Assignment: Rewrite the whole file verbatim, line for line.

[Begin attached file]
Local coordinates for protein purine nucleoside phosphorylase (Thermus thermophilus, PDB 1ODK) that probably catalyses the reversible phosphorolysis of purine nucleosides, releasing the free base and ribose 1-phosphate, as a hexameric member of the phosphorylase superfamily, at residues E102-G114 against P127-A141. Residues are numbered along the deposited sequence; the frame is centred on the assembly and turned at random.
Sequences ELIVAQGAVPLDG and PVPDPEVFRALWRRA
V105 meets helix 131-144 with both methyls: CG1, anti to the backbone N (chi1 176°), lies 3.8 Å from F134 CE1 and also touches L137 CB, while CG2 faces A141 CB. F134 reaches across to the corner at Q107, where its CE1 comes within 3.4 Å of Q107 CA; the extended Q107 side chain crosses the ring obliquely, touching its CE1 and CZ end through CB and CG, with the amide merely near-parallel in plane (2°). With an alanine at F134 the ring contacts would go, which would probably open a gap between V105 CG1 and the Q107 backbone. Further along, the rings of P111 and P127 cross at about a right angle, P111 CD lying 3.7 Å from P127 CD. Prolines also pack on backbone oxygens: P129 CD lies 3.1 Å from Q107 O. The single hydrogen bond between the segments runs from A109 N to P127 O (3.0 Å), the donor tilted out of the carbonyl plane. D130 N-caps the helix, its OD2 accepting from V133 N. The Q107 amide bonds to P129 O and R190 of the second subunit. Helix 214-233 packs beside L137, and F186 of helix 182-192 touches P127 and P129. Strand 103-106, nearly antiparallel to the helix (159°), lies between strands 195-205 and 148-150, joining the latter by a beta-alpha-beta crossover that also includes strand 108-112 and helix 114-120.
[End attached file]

Local coordinates for protein purine nucleoside phosphorylase (Thermus thermophilus, PDB 1ODK) that probably catalyses the reversible phosphorolysis of purine nucleosides, releasing the free base and ribose 1-phosphate, as a hexameric member of the phosphorylase superfamily, at residues E102-G114 against P127-A141. Residues are numbered along the deposited sequence; the frame is centred on the assembly and turned at random.
Sequences ELIVAQGAVPLDG and PVPDPEVFRALWRRA
V105 meets helix 131-144 with both methyls: CG1, anti to the backbone N (chi1 176°), lies 3.8 Å from F134 CE1 and also touches L137 CB, while CG2 faces A141 CB. F134 reaches across to the corner at Q107, where its CE1 comes within 3.4 Å of Q107 CA; the extended Q107 side chain crosses the ring obliquely, touching its CE1 and CZ end through CB and CG, with the amide merely near-parallel in plane (2°). With an alanine at F134 the ring contacts would go, which would probably open a gap between V105 CG1 and the Q107 backbone. Further along, the rings of P111 and P127 cross at about a right angle, P111 CD lying 3.7 Å from P127 CD. Prolines also pack on backbone oxygens: P129 CD lies 3.1 Å from Q107 O. The single hydrogen bond between the segments runs from A109 N to P127 O (3.0 Å), the donor tilted out of the carbonyl plane. D130 N-caps the helix, its OD2 accepting from V133 N. The Q107 amide bonds to P129 O and R190 of the second subunit. Helix 214-233 packs beside L137, and F186 of helix 182-192 touches P127 and P129. Strand 103-106, nearly antiparallel to the helix (159°), lies between strands 195-205 and 148-150, joining the latter by a beta-alpha-beta crossover that also includes strand 108-112 and helix 114-120.